The federal law of bankruptcy supersedes state law to the extent necessary to further the objectives of administering the estates of bankrupts. Butner v. United States, 440 U.S. 48, 99 S. Ct. 914, 59 L. Ed. 2d 136 (1979). However, we see nothing in section 362(a) which acts to stay Calder Bros.' action against Star Palace, Signs, and Crowley. Section 362(a) may, in certain circumstances, stay judicial proceedings against not only the debtor in bankruptcy but also co-defendants when the allegations against them arise from the same factual and legal basis and are inextricably interwoven. Federal Life Insurance Co. (Mutual) v. First Financial Group of Texas, 3 B.R. 375 (S.D.Texas 1980). But neither the terms of the statute nor the nature of the case requires that co-defendants not file an answer. If a stay were to appear appropriate thereafter, a motion to the trial court would suffice. We do not think the action against Star Palace, Crowley and Signs was so inextricably interwoven with the bankruptcy proceedings against Anderson that the proceedings in the Calder Bros.' case had to be stayed in toto. Accordingly, the default judgments against the defendants were properly enforced.

Star Palace, Crowley and Signs also contend that if the default judgments are valid, the trial court erred in not setting those judgments aside. A default judgment may be set aside under rule 60(b) for the following reasons:[4]

Mistakes; Inadvertence; Excusable Neglect; Newly Discovered Evidence; Fraud, Etc. On motion and upon such terms as are just, the court may in the furtherance of justice, relieve a party or his legal representative from a final judgment, order, or proceeding for the following reasons: (1) mistake, inadvertence, surprise, or excusable neglect; ... (7) any other reason justifying relief from the operation of the judgment. The motion shall be made within a reasonable time and for reasons (1), (2), (3), or (4), not more than three months after the judgment, order, or proceeding was entered or taken.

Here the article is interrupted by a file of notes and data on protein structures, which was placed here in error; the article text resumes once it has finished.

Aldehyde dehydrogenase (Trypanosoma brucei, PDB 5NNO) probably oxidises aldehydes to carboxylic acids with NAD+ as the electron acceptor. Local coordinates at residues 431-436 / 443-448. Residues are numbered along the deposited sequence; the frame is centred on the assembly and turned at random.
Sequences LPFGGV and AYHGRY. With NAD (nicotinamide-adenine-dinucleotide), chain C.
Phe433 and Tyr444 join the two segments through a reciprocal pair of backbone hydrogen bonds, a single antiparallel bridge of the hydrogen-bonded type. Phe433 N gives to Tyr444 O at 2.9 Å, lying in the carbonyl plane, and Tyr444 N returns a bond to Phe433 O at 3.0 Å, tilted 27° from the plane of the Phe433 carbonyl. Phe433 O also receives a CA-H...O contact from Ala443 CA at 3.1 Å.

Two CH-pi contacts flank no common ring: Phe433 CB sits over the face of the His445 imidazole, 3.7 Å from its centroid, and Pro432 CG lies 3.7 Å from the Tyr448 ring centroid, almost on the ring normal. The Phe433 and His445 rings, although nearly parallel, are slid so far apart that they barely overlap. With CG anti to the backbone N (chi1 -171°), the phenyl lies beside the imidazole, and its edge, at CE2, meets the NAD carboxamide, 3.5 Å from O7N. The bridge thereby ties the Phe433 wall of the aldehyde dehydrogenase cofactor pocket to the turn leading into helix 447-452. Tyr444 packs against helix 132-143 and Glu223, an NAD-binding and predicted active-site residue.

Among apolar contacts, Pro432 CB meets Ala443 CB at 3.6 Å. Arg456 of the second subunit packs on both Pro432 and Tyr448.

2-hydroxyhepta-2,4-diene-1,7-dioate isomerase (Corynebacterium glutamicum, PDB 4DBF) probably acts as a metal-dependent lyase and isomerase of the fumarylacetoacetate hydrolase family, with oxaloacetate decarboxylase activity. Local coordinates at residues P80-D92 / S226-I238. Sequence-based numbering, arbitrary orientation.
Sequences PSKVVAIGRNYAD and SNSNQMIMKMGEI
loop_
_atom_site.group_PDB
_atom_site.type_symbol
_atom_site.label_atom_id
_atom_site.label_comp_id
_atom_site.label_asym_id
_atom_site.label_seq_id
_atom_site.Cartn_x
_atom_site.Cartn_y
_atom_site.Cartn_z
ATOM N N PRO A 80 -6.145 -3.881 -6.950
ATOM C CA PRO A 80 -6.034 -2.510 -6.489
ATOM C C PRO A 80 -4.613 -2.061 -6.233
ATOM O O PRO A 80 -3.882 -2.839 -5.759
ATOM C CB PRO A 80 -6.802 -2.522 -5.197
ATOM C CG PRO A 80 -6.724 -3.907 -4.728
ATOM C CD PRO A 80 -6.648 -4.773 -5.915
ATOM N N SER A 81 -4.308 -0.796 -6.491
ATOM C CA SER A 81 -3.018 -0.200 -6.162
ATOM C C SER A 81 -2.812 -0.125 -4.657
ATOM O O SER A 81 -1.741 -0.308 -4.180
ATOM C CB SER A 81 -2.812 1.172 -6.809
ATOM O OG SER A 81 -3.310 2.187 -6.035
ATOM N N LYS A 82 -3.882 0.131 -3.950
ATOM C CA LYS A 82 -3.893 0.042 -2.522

Star Palace, Crowley and Signs contend that they complied with the three-month time limitation applicable to rule 60(b)(1). They argue that the default judgment did not become effective until the day the automatic stay was lifted. Since there was no stay in effect, however, the argument fails. Appellants also rely on subsection (7) of rule 60(b). A motion to set aside a judgment under that provision need only be made "within a reasonable time." Therefore, if the motion is well founded under rule 60(b)(7), it may be timely. However, rule 60(b)(7) is not available to one who should have filed under rule 60(b)(1) but did not. See Ackerman v. United States, 340 U.S. 193, 71 S. Ct. 209, 95 L. Ed. 207 (1950); Klapprott v. United States, 335 U.S. 601, 69 S. Ct. 304, 93 L. Ed. 266 (1949); 7 J. Moore & J. Lucas, Moore's Federal Practice, § 60.42 (2d ed. 1982).[5] The failure to file an answer based on a mistake of law raises a rule 60(b)(1) issue and therefore the motion to *927 set aside the judgment was properly denied.[6]

Finally, it is argued that the lower court committed reversible error in denying Star Palace's motion to vacate the order appointing a receiver since it went beyond the permissible bounds of the scope of a receivership. Calder Bros.' motion to appoint a receiver to take possession of the property and to conduct the business of the tenant, Star Palace, was granted by the trial court October 4, 1979, pursuant to Rule 66, Utah Rules of Civil Procedure. The court later denied Star Palace's motion to vacate the order appointing a receiver.